September 26th, 2006

This morning my son and I were taking a city bus (what he used to call, in his toddler days, the "shaky bus," because they tended to rattle loudly) to his school, joined by several other parents (none of whom I knew) with their children. (Last year we gave up on the actual school bus, which could be depended on to take the longest, most nausea-inducing possible route to school.) One mom, sitting across from us with her daughter, seemed very serious -- an anomaly amid a busful of chatterers and laughers; I wondered whether she might be in a bad mood, or going through a rough time, or maybe just shy. Then a whole bunch of us got off the bus, including me and her and our children, who ran up to school.

The mom and I then crossed the street to wait for the bus to return and take us back downtown. A moment later my friend Mark (another dad, but one with wheels) drove by and offered me a ride. I said sure -- at which point an older guy, who had also been waiting at the bus stop, asked Mark whether he could hitch a ride as well. This older gentleman clearly had some physical difficulties: his arm was held at a weird angle, as if he couldn't control it, and he had trouble lifting one of his legs (turns out he had suffered a stroke a couple of years ago). So I got in back, and the older guy started to ease himself into the front passenger seat -- except that he couldn't quite get his leg to cooperate, and his arm clearly wasn't strong enough to lift his leg off the sidewalk and into the car.

As Mark and I timidly asked how we could help, the mom (who'd ridden across from me on the previous bus ride) came over and -- with the care and assurance of an expert -- helped the older man into his seat. She gently swung his leg up, and made sure his arm was okay as well. As Mark and I watched her with admiration, she explained, "It's okay -- I do this for a living." She carefully shut the car door, and we all thanked her. She smiled, radiantly, and Mark drove us away.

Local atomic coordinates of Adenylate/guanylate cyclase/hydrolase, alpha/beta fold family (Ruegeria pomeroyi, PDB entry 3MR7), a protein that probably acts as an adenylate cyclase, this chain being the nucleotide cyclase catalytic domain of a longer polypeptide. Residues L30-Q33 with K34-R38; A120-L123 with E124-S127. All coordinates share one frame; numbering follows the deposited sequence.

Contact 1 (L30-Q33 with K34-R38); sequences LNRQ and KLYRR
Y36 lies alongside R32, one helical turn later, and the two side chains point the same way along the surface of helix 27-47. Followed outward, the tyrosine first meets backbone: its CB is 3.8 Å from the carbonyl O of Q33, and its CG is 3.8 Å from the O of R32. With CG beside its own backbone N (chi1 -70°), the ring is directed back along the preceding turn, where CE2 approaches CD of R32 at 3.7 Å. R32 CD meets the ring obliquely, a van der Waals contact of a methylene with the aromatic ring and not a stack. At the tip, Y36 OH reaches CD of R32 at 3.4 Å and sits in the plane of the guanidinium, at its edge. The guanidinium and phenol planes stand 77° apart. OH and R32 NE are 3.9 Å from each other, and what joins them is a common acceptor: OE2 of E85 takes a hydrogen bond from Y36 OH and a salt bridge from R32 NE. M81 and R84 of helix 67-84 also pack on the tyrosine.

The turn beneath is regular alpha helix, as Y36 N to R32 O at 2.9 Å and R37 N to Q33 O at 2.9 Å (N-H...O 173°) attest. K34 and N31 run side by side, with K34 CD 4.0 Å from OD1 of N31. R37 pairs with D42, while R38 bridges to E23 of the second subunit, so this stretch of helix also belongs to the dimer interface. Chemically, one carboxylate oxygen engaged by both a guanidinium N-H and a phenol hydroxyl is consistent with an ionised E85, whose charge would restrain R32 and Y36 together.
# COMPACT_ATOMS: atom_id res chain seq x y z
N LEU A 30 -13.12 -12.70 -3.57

Turns out this older guy is an astrophysicist, and on the car ride down he was able to answer many of my pressing questions about general relativity and the origins of the universe. But what has stayed with me all afternoon is that woman's un-asked-for grace and kindness -- a reminder that, whether we know it or not, we move through this world surrounded by angels.

Entry Filed under: let's digress


  • 1. Lee A.  |  September 26th, 2006 at 10:05 pm

    Sort of apropos…have you ever thought of having AXIS Dance (from Oakland, modern/contemporary dance with a really cool ensemble of dancers with and without disabilities)? If you haven’t seen them before, they’ll blow your socks off. My current favorite piece of theirs is called “Decorum”. (I don’t think you’ve interviewed a small group before, but…)

  • 2. Devin  |  October 4th, 2006 at 12:22 pm

    I want to hear more about what the astrophysicist had to say!

  • 3. Josh Kornbluth  |  October 17th, 2006 at 1:42 pm

    Hey, Lee: AXIS sounds fantastic — thanks for the tip! And Devin: I’m a little hazy in my memory of what the astrophysicist told me, but I do recall that apparently gravity works in space kind of like a heavy ball dropped into the center of a sheet of rubber — an image I find strangely soothing.

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